Dermatologist addresses skin care for African-Americans
Published: Friday, July 19, 2013 at 2:36 p.m.
Last Modified: Friday, July 19, 2013 at 2:36 p.m.
It was 1965, just a year after the landmark Civil Rights Act outlawing racial segregation, and Dr. George Cohen was an adolescent learning about sunscreen for the first time — when, at the beach, a white girl asked him to rub some on her back.
“I didn’t know what sunscreen was, and I’d never touched a white girl,” Cohen told an audience Thursday night at the University of Florida Springhill Health Center’s dermatology department.
What Cohen, a dermatologist with the clinic, also didn’t know back then is that he should have been wearing sunscreen, too.
A common misconception that still persists is that African Americans, because of their darker skin pigmentation, don’t need to wear sunscreen and are immune to skin cancer.
Cohen’s talk Thursday was dedicated to skin issues in African Americans, which have been overlooked, Cohen said.
“Many dermatologists in America did not receive formal training” in treating typical skin conditions in African Americans, Cohen said, adding that their textbooks don’t have a lot of pictures of the conditions.
There’s also been a dearth of research on these conditions, Cohen added. Keloids, for example, are abnormally large scars that are 16 percent more prevalent in African Americans than Caucasians.
Sarcoidosis, clumps of abnormal tissue growth that can be disfiguring, is also not unusual in the black population, Cohen said.
He said that melanoma can appear on the hands and feet — Reggae legend Bob Marley in fact died of a melanoma that started on his foot but was caught too late to be successfully treated.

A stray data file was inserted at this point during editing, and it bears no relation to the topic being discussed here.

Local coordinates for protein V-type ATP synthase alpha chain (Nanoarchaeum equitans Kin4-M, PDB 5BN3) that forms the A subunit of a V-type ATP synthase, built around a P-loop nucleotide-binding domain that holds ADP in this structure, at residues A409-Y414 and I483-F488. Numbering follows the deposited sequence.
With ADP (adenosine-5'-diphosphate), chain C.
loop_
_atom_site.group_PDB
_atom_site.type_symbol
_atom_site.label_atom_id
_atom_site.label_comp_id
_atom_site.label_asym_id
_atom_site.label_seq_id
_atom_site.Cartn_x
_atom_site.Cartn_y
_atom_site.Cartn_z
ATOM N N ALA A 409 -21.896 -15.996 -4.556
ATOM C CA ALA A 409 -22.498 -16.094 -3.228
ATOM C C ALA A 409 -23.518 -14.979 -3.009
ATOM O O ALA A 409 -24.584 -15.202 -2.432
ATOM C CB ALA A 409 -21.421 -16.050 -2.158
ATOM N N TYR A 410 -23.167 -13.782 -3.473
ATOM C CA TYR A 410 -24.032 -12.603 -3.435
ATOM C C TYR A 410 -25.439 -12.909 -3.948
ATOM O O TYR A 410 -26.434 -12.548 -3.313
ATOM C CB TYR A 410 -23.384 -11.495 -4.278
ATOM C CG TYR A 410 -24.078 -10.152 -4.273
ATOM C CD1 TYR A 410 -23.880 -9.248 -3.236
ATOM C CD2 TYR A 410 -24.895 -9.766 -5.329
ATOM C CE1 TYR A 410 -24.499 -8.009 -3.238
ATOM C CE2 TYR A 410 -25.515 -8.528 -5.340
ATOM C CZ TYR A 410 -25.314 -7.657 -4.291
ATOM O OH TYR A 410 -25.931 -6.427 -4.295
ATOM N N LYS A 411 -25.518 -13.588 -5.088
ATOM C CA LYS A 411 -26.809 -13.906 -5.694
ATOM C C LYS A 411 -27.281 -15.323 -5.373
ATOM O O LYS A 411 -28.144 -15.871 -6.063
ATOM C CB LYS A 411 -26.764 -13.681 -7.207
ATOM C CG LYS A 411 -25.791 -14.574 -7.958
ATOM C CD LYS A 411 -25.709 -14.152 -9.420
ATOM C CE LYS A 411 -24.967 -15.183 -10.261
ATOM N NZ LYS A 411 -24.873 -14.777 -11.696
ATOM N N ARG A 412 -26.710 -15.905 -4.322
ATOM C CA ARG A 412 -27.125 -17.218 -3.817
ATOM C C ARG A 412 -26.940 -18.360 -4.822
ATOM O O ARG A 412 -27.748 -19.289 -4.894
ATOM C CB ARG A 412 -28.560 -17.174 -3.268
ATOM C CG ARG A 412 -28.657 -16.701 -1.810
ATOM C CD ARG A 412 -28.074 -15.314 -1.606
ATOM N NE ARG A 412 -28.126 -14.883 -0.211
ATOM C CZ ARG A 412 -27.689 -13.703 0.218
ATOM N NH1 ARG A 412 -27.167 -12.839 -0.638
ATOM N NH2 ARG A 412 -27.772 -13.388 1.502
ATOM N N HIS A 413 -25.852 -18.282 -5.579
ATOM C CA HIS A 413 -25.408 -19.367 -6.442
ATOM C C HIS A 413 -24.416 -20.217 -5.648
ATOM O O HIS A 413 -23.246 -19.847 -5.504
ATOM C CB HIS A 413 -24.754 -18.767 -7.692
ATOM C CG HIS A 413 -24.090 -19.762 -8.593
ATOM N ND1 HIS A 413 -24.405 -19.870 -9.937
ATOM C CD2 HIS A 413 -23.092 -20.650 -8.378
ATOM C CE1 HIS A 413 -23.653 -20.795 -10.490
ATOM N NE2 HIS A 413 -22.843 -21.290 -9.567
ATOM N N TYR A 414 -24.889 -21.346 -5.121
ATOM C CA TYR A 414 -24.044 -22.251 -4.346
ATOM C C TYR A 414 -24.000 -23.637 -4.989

Black people need to check for irregular or changed moles just like whites, Cohen said.
Dr. Michael Wangia, a dermatology resident at the Springhill clinic who was at the talk, said that doctors also need to familiarize themselves with conditions typical in African Americans — and how to treat them.
Removing benign lesions with liquid nitrogen may cause white spots in African Americans, for example.
Cohen said that doctors’ familiarity with treating people of darker skin pigmentations will serve them well, since by 2050, the majority of the country is predicted to be non-white. A lot of medical schools are incorporating these needs into their curriculum, he added.
Another ongoing challenge is access, which goes hand in hand with research, he said.
“If you don’t have access, folks are not going to see the dermatologist,” making it harder to discover the underlying genetic causes of disease, Cohen said.
Wangia, who is originally from Kenya, would also like to provide people there with basic knowledge on skin care such as sunscreen usage — especially for farmers in the fields all day.
“They die of skin cancer in Kenya,” he said.
Contact Kristine Crane at 338-3119 or email@example.com.
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